Carmen Montes and Carlos Barcenas contributed to this story. Para la versión en español, oprima aquí.
As a child in El Salvador, Wilmer Linares watched his family bake bread and learned the recipes and methods that had been used for generations. Passed down from his beloved grandmother and hardworking mother, those skills are what Wilmer now uses to provide for his family.
Wilmer moved to the U.S. in 2001 when he was 18. In 2003, he moved from New York City to Fremont, Nebraska, and has been there since. Over the years, he worked for other people, but his desire to carry on his family traditions eventually led him to become a business owner.
“We kind of fell in love with Fremont after my family and I had been living here for so long,” said Wilmer. “Our kids have grown here so we decided to stay. The town has grown quite a bit, and we thought it was a good place to establish our business.”
To open his business, Wilmer reached out to the Center for Rural Affairs for financial assistance. Latino Loan Specialist Veronica Spindola guided Wilmer through the loan application process, and in March 2020, he received a loan for $45,900 for start-up costs and to purchase equipment.
On Oct. 3, 2020, Wilmer and his wife, Alma Salas, opened their bakery and grocery store. He called it Mamá Chencha Tienda y Panaderia, in honor of his grandmother.
“Wilmer and Alma are hard passionate workers, they get to the bakery early in the morning and start baking so there is bread ready at opening time,” said Veronica. “Since they have children, they take turns caring for them and the business at the same time. Their business is growing and they plan to keep growing, and the Center is here to help them reach their goals.”
Wilmer also worked with a Center contractor to make sure he had the correct permits and licenses to run a business in Nebraska.
“I am very satisfied with the assistance I received from the Center,” said Wilmer. “Any time I've needed that type of help, they have always been there for me.”
He is so passionate about bread that he received mentoring from a fellow El Salavadorian living in Boston who traveled to Fremont to teach Wilmer how to bake more varieties of authentic breads for his customers.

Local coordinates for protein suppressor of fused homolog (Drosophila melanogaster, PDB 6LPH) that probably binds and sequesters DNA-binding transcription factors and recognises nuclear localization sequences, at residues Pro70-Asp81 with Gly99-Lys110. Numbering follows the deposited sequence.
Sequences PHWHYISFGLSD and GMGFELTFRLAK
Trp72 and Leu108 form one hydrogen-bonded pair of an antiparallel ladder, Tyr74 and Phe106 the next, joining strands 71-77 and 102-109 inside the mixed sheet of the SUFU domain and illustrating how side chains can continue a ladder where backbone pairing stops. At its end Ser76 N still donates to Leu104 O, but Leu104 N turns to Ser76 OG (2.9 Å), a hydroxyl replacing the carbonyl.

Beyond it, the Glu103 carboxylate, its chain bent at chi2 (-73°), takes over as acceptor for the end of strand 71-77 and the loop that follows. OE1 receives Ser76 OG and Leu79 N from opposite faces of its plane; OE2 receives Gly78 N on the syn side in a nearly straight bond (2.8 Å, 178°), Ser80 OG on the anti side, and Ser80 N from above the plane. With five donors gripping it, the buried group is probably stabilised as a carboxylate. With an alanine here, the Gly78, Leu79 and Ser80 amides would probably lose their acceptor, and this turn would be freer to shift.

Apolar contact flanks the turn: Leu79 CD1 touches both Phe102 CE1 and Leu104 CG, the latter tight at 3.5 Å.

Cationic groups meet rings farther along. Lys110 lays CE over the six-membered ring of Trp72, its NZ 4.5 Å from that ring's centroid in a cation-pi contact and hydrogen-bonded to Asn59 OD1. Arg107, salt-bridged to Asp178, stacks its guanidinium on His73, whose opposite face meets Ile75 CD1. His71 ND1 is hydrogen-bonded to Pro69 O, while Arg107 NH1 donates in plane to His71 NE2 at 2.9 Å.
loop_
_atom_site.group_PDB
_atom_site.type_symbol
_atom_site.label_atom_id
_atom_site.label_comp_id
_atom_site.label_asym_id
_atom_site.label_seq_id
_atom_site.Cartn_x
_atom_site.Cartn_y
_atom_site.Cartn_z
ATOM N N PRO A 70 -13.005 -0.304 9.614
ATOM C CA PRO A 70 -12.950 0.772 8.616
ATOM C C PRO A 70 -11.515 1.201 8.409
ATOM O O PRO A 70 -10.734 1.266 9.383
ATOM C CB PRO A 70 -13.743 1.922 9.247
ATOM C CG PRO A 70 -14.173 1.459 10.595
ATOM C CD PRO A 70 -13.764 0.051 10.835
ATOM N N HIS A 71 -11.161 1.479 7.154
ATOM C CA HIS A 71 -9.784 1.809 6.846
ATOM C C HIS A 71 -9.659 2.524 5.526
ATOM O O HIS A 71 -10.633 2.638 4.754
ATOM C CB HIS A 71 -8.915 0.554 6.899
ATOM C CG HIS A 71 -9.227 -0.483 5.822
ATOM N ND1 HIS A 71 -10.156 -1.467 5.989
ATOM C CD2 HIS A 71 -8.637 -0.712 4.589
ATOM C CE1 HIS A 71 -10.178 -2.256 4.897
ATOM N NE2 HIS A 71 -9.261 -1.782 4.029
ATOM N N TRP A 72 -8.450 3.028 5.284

“Even though my family has been baking for many generations, we only knew how to make a few different types,” said Wilmer. “I wanted to offer more than that at my business. It was a big challenge, but in three weeks I learned to bake more recipes, and now we offer 20 to 25 different types of bread and pastries that we make every day.”
Wilmer, his wife, and one other full-time employee manage the store. Depending on demand, Wilmer bakes about 2,000 pieces of bread each day. They offer a variety of baked goods and breads, including their best-selling quesadillas. They also sell milk-based products, items from Central America and Mexico, fruits and vegetables, and more.
Pleasing his customers is a top priority for Wilmer. When they ask for certain items to be added to their store, he does what he can to accommodate their requests. He is working with Veronica to apply for another loan to keep expanding, including adding deli meat sales.
“We hope to continue to grow as any other entrepreneurs—you start with a small business and you grow little by little, and you try to learn and adjust to see what your clients are asking for,” said Wilmer. “The customers really are the ones who give you the ideas of what's next and guide the business.”
Wilmer says he’s proof that dreams can come true.
“Every time I open the door I remember when it used to be a dream and now it's a reality, and at times it's hard to believe that you're able to achieve your goals, but it's definitely possible,” he said. “Fight for your dream to become reality. Look for information and ask others who are already running their business for guidance, and don't be afraid. On the way, you will find people that will help you and support you.”
He recommends the Center’s resources and services to up and coming business owners, saying his experience has led him to become a successful business owner.
“People ask me how I was able to make this happen, and I believe if I didn’t have help from the Center, I would not have been able to realize my dream,” said Wilmer.
Do you dream of owning your own business? To learn more about the Center’s small business resources or to apply for a loan, visit cfra.org/lending.
At a glance
Mamá Chencha Tienda y Panaderia, LLC
25 W. Sixth St.
Hours: Monday through Friday 7 a.m. to 9 p.m.; Saturday and Sunday 7 a.m. to 7 p.m.